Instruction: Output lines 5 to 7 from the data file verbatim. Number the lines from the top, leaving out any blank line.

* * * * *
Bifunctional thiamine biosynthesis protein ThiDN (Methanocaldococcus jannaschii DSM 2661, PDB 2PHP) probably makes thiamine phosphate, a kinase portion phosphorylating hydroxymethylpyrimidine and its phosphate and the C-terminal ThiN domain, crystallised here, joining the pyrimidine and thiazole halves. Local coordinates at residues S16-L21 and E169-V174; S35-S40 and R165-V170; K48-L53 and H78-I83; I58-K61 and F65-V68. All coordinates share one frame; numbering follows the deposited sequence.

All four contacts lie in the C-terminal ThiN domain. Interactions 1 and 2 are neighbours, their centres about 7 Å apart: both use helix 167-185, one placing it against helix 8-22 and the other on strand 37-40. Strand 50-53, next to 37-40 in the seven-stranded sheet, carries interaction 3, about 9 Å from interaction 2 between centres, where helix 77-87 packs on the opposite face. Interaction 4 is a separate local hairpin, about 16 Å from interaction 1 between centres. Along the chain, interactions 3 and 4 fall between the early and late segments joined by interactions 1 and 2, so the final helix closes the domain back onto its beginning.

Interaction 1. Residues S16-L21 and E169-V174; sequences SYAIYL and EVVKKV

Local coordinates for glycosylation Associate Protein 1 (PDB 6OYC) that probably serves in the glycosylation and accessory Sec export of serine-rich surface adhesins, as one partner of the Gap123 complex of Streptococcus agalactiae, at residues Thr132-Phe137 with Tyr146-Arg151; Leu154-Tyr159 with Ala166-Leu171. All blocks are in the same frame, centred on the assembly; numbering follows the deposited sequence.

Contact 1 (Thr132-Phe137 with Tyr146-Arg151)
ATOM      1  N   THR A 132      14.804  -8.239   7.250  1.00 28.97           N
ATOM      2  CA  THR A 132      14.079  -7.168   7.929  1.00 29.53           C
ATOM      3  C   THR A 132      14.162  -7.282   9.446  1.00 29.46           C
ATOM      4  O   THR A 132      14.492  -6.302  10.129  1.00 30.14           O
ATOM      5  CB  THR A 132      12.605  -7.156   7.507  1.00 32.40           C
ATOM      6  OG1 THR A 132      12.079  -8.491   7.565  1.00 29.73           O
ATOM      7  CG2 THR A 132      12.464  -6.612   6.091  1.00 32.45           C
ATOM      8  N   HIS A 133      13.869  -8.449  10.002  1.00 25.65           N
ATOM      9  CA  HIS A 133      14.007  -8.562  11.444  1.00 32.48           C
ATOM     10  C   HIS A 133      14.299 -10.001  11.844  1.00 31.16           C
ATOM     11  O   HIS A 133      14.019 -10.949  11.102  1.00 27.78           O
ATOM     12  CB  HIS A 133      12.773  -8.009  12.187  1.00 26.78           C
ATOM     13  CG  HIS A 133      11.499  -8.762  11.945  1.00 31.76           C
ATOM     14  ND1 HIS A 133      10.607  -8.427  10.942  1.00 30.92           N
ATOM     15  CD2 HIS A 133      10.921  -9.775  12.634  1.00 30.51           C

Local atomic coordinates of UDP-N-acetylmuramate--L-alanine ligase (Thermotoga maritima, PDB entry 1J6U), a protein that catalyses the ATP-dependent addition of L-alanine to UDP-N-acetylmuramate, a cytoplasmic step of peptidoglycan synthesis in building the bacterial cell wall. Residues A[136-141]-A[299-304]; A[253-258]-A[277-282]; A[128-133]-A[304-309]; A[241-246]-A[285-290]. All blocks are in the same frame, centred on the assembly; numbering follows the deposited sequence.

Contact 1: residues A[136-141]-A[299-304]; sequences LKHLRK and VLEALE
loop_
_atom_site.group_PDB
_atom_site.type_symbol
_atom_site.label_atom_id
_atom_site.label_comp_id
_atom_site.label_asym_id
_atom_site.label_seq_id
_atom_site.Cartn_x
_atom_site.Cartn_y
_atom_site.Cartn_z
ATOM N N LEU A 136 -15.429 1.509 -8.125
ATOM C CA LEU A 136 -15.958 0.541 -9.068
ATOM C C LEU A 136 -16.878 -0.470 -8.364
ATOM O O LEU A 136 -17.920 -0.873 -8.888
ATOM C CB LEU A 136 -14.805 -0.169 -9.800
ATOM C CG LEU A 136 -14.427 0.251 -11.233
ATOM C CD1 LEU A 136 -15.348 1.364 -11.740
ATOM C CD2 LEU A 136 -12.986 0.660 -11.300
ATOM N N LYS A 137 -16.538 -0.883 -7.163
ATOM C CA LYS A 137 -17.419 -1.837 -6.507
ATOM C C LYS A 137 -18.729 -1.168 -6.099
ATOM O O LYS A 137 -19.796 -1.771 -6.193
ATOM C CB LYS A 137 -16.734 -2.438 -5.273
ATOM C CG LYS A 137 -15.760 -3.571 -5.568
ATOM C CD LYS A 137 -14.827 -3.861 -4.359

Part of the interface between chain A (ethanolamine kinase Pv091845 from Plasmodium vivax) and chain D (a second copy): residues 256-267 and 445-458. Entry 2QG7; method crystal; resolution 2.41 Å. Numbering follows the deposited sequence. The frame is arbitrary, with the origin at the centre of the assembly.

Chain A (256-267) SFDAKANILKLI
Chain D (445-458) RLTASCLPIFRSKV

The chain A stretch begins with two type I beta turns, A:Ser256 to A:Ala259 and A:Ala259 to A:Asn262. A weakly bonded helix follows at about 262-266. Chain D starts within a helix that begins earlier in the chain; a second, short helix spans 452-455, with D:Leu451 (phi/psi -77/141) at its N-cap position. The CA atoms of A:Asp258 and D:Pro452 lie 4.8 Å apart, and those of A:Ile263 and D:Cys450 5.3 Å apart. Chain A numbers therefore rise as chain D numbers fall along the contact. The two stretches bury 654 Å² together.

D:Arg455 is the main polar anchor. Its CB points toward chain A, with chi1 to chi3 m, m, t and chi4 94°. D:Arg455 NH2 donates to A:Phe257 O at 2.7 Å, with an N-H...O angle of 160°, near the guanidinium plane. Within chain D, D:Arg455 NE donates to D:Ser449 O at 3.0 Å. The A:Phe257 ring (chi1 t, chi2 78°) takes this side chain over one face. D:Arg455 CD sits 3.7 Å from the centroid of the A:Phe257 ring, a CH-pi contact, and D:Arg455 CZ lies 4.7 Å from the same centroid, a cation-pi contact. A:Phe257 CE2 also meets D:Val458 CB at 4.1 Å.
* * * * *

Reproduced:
Contact 1 (Thr132-Phe137 with Tyr146-Arg151)
ATOM      1  N   THR A 132      14.804  -8.239   7.250  1.00 28.97           N
ATOM      2  CA  THR A 132      14.079  -7.168   7.929  1.00 29.53           C